Feature: Cheerleading in schools? Bring it on

Monday 3 March 2014 by Lise Smith

Not just about the glamour: cheerleaders rehearse a stunt. Image: Wikipedia

Minister for Sports, Equalities and Tourism Helen Grant got herself into hot water last week when she suggested in the Telegraph that teenage girls who don’t enjoy traditional sports might prefer to get involved with more “feminine” sports including ballet, gymnastics and cheerleading.

There was immediate backlash from gender equality campaigners, with Everyday Sexism founder Laura Bates disappointed by the minister’s focus on “looks and femininity”; elsewhere, commentators questioned whether activities such as ballet and cheerleading qualify as sports or provide a sufficiently sweaty workout.

There has been concern for some years about the participation levels of teenaged girls in sport and fitness activities both in and outside of school. It’s impossible to generalise about an entire generation of females – there are certainly teenaged girls who take part enthusiastically in both team and individual sports, from football and hockey to athletics and swimming. But there is also a known tendency for girls to become disengaged with sport once they reach secondary school. So it is a small thrill for my PE department colleagues when they discover an activity that appeals to this difficult section of the population, that motivates them to take part, to learn and improve. It’s here that Grant has a good point to make, buried though it is underneath ill-advised commentary on sequinned socks.

I’m a big fan of cheerleading as a school sports activity for several reasons. As a discipline, the sport combines the skills of dance and gymnastics, encouraging the development of strength, agility, co-ordination and rhythm all in one neat package. The lifts and throws require focus and teamwork (few girls would wish to be the one who dropped their best mate on the floor by not paying attention during a lift) and the dance phrases require performers to work together as a team to create the strong visual effect associated with the style. Above all, the movements are energetic, accessible and fun, and made to be performed. Many girls participating in cheerleading show a great level of commitment, practising together in their spare time to perfect their moves and working at home on their own flexibility and strength. Independent practice is such a holy grail among sports (and performing arts) specialists that one wonders why the whole nation isn’t cheerleading.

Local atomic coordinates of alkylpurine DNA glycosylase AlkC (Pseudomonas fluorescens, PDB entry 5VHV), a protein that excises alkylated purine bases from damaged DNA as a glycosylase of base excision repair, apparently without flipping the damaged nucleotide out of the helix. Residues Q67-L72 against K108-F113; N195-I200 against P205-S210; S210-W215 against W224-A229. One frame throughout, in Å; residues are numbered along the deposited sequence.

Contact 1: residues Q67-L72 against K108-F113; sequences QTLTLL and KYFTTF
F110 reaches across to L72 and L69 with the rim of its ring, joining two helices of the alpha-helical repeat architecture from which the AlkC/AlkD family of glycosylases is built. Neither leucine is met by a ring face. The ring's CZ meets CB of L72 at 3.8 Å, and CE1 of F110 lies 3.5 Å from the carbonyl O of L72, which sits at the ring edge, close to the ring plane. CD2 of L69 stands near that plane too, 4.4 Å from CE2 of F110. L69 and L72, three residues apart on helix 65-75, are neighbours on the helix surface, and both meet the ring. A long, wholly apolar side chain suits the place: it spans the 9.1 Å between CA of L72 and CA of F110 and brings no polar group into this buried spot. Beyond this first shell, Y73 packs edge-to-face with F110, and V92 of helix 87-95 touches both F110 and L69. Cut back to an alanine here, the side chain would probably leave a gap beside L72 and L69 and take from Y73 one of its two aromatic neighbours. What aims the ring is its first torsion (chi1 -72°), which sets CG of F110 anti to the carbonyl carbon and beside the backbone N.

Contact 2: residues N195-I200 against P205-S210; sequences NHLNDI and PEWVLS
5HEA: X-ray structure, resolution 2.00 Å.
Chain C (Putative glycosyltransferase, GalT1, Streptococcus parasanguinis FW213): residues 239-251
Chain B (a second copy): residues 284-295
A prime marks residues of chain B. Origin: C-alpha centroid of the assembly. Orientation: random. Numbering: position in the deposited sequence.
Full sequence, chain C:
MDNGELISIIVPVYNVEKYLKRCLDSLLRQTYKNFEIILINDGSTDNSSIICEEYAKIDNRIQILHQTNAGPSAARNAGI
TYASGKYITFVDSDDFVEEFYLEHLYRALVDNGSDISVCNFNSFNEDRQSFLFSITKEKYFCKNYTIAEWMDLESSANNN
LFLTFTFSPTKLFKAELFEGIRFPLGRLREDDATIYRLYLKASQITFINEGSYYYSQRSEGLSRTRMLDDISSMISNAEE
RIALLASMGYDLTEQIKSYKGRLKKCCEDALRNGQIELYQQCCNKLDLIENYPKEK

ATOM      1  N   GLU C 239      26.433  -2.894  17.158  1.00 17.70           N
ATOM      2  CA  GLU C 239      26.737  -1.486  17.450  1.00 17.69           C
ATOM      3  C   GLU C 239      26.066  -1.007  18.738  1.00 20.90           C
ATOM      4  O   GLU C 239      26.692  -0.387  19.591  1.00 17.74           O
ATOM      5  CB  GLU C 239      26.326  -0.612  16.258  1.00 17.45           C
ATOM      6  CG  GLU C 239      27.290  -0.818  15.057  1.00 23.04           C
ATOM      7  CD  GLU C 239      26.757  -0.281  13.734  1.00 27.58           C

Some commentators have expressed concern about the nature and purpose of cheerleading. Is it inherently sexist? Is it a sideshow for boys’ sports? Isn’t it just a lot of shaking pom-poms while wearing tiny skirts? This perception of cheerleading does seem to date from an outmoded model in which cheerleading involved, as the name suggests, standing on the sidelines and cheering for a sports team. Few skills involved in that, perhaps. But modern cheerleading has developed as an independent discipline, with its own framework of awards and competition, in both the US and the UK. Cheerleading as a high-quality activity is now more likely to be watched in its own right as a competitive or display performance, than to be the half-time entertainment at a sporting event.

Grant was unwise to focus to the extent she did on the “absolutely radiant and very feminine” appearance of women taking part in cheerleading, ballet and rollerblading, but the benefits of developing technical and performance skills, of working in a team, of training in a supportive environment and of performing at high-profile regional and national events are all recognised. Cheerleading combines these benefits with a fun, energetic, dynamic physical workout. To borrow a phrase from a well-known film on the topic, I say we should bring it on.

Read Helen Grant’s interview in the Telegraph here

Read more about competitive cheerleading at the British Cheerleading and UK Cheerleading Association websites.

Lise Smith is a qualified cheerleading coach, dance teacher and manager who writes about dance for many publications, including Londonist, Dancetabs & Arts Professional. A regular contributor of reviews and features to these pages, Lise is currently keeping our youth section packed full of interesting opportunities and information.

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